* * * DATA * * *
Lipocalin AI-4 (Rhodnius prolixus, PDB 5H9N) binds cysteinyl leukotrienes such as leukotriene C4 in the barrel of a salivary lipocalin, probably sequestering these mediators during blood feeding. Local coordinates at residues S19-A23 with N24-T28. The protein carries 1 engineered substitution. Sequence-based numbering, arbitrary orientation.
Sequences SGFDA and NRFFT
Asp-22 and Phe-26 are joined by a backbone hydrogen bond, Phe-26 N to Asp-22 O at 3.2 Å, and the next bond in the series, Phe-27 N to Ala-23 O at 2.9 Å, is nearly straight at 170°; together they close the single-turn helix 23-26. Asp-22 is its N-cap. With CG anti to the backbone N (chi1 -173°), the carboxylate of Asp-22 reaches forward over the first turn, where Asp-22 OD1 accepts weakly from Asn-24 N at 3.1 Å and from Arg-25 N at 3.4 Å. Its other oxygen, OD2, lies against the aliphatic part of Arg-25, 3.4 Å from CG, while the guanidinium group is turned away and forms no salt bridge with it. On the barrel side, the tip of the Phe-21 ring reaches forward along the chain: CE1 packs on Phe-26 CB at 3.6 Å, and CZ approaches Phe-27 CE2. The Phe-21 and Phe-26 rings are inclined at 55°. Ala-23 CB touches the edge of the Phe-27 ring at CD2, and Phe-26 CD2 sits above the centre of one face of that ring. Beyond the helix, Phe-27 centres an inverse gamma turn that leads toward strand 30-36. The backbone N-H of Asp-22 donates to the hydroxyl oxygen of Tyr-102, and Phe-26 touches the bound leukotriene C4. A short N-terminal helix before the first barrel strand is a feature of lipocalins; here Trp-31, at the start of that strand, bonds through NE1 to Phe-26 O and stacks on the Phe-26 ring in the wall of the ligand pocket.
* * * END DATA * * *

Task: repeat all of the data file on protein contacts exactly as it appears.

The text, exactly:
Lipocalin AI-4 (Rhodnius prolixus, PDB 5H9N) binds cysteinyl leukotrienes such as leukotriene C4 in the barrel of a salivary lipocalin, probably sequestering these mediators during blood feeding. Local coordinates at residues S19-A23 with N24-T28. The protein carries 1 engineered substitution. Sequence-based numbering, arbitrary orientation.
Sequences SGFDA and NRFFT
Asp-22 and Phe-26 are joined by a backbone hydrogen bond, Phe-26 N to Asp-22 O at 3.2 Å, and the next bond in the series, Phe-27 N to Ala-23 O at 2.9 Å, is nearly straight at 170°; together they close the single-turn helix 23-26. Asp-22 is its N-cap. With CG anti to the backbone N (chi1 -173°), the carboxylate of Asp-22 reaches forward over the first turn, where Asp-22 OD1 accepts weakly from Asn-24 N at 3.1 Å and from Arg-25 N at 3.4 Å. Its other oxygen, OD2, lies against the aliphatic part of Arg-25, 3.4 Å from CG, while the guanidinium group is turned away and forms no salt bridge with it. On the barrel side, the tip of the Phe-21 ring reaches forward along the chain: CE1 packs on Phe-26 CB at 3.6 Å, and CZ approaches Phe-27 CE2. The Phe-21 and Phe-26 rings are inclined at 55°. Ala-23 CB touches the edge of the Phe-27 ring at CD2, and Phe-26 CD2 sits above the centre of one face of that ring. Beyond the helix, Phe-27 centres an inverse gamma turn that leads toward strand 30-36. The backbone N-H of Asp-22 donates to the hydroxyl oxygen of Tyr-102, and Phe-26 touches the bound leukotriene C4. A short N-terminal helix before the first barrel strand is a feature of lipocalins; here Trp-31, at the start of that strand, bonds through NE1 to Phe-26 O and stacks on the Phe-26 ring in the wall of the ligand pocket.